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Four Reasons Why Drug Addiction Only Leads To Destruction

Pills, syringe, cigarettes and bottle of alcohol on a black and red background

Four Reasons Why Drug Addiction Only Leads To Destruction

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Addiction usually starts with either a glass of wine or a cigarette. Sometimes, you cannot find any other method to deal with the everyday stress of life’s issues.

While other times, addiction can also be a result of peer pressure. In most cases, it’s considered in vogue because celebrities are known for OD’ing on them frequently.

Regardless of your reason for drug addiction, it is a severe mental and physical issue that must be avoided.

In fact, every year, thousands, if not millions of people in the US, struggle to cope with alcohol and drug addiction while only a few manage to quit the habit.

We need to address a massive misconception about drug and alcohol addiction because some individuals don’t choose a life of addiction by choice.

In this way, expecting anyone to give up a life full of drugs and alcohol is like asking someone with cancer to quit cancer or someone with diabetes to leave diabetes.

Like any other medical issue, you will have to jump through challenges and obstacles during your recovery journey.

With that established, let’s look at a few reasons why drug addiction only leads to destruction.

Drug Addiction Is A Severe Disease, Not A Choice

As stated before, just like with any chronic medical condition, you’ll find it challenging without getting professional help, despite solid determination.

Even if you want to stop, you won’t be able to, as your body becomes dependent on your choice of drug and won’t function if you don’t consume large amounts.

Again, like any other chronic illness, drug or alcohol addiction requires proper professional treatment, like targeted treatment programs The Palm Beach Institute offers.

But, when you quit an addiction, you will experience painful withdrawal symptoms, and if you’re unable to control and manage withdrawal, you’ll relapse.

Addiction Affects Your Brain’s Reward System

When you abuse drugs or alcohol, harmful chemicals enter your blood and travel throughout every organ inside your body.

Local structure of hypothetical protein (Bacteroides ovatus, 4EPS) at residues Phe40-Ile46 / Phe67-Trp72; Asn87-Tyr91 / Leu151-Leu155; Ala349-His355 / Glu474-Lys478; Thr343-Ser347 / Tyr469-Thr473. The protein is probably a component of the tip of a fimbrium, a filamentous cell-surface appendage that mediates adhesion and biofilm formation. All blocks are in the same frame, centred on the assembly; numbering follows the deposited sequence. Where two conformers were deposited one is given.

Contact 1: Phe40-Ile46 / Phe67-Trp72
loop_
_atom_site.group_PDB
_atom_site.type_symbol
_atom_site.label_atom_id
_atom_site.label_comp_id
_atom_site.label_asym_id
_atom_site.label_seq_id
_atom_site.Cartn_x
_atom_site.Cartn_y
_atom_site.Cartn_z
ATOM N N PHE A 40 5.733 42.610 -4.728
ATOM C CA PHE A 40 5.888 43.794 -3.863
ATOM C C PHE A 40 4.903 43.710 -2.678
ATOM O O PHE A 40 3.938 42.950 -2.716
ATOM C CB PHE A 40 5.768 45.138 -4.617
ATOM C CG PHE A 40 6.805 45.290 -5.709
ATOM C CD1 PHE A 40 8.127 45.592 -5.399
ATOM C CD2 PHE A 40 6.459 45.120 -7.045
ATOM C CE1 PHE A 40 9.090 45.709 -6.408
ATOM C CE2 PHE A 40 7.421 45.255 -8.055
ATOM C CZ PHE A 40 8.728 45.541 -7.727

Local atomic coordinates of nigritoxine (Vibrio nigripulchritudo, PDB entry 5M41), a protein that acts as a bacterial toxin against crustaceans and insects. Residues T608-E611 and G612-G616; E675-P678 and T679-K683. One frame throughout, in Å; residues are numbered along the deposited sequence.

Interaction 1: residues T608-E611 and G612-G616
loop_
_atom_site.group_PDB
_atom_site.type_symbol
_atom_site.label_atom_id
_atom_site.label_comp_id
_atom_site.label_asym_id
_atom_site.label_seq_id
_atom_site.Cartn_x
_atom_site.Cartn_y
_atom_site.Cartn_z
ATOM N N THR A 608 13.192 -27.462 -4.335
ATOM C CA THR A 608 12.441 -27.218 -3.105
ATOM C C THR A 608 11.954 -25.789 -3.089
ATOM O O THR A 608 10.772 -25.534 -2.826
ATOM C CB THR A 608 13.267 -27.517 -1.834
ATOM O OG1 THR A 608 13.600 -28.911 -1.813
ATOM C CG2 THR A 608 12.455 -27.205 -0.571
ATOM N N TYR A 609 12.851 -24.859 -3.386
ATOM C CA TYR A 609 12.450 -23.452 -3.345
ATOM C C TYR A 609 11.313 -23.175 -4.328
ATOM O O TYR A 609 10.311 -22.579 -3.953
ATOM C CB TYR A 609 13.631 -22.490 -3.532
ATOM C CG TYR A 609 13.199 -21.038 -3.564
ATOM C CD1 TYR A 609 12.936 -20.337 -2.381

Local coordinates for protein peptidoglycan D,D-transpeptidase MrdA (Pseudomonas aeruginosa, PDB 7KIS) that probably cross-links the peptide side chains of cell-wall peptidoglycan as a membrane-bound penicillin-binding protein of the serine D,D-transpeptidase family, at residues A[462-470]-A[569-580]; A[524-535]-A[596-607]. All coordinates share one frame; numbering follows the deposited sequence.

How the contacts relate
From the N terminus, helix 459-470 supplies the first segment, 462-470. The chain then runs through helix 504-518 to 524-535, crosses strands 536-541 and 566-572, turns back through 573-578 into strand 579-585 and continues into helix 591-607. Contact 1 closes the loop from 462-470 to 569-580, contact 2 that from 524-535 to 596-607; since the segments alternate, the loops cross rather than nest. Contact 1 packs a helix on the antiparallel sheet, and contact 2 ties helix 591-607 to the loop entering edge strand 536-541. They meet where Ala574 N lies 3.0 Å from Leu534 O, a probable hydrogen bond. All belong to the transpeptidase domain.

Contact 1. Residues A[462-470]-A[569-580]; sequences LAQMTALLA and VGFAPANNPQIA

When drug molecules enter your brain, they affect your brain’s reward system, critical to mental function as it reinforces positive behavior through feedback.

What’s more, our brain’s reward system enables us to feel good when we exercise or consume our favorite food items.

However, when drugs enter your bloodstream, they hijack your brain’s reward system by injecting a high dosage of chemically induced feelings of euphoria.

Our brains develop a high dependency on drugs with consistent use, meaning you will have to consume more drugs to feel normal again.

So, the more you consume, the more resistance you will have for that specific volume, making it even harder to overcome drug addiction.

In fact, even if you try to quit, chances are you will fall off the bandwagon and relapse eventually.

Drug Addiction Will Affect Your Motivation To See Through Your Addiction Treatment Plan

Your brain’s reward system is interconnected with your motivation levels. When we consume drugs, we inherently motivate ourselves to experience bursts of endorphins or the feel-good factor a specific drug has on our brain.

However, motivation is also linked to chemicals that introduce shame and guilt. As a result, drug addiction will often lead to depression and anxiety.

So, as addicts struggle with drug or alcohol abuse issues, they will find it challenging to commit to an addiction center or rehabilitation facility.

The addiction will introduce unwanted obstacles that will demotivate them, making them quit their recovery program halfway.

Addiction Decreases Your Dopamine Levels

When you use opioids or similar substances, your brain will secrete massive volumes of dopamine (the feel-good endorphin).

As you abuse drugs day in and day out, your brain will find it challenging to release the required amounts of this feel-good chemical. Due to this, you will start feeling depressed or flat when you’re not using.

But, when you quit drugs, your brain will try to pick up on dopamine production again, improving your mood and feelings in the process.

If you’ve been abusing drugs for a long time, your brain won’t regulate these dopamine levels because of the damage to the prefrontal cortex.

When this happens, it will become more challenging to understand the consequences of drug and alcohol abuse, which will entice you to start using again. You will have to use drugs again to feel normal.

Conclusion

Although not all drug addicts will develop an addiction to their choice of drug, some will become dependent on them to resume normal bodily functions.

This happens when alcohol or drugs alter the way your brain is wired, and over time, your resistance to them will increase, making it tough to stop using them altogether.

You must understand that drug addiction is like any other mental or physical condition and requires the same level of support and care. Therefore, if you or a loved one have fallen into a life of addiction, get the necessary support and help ASAP.

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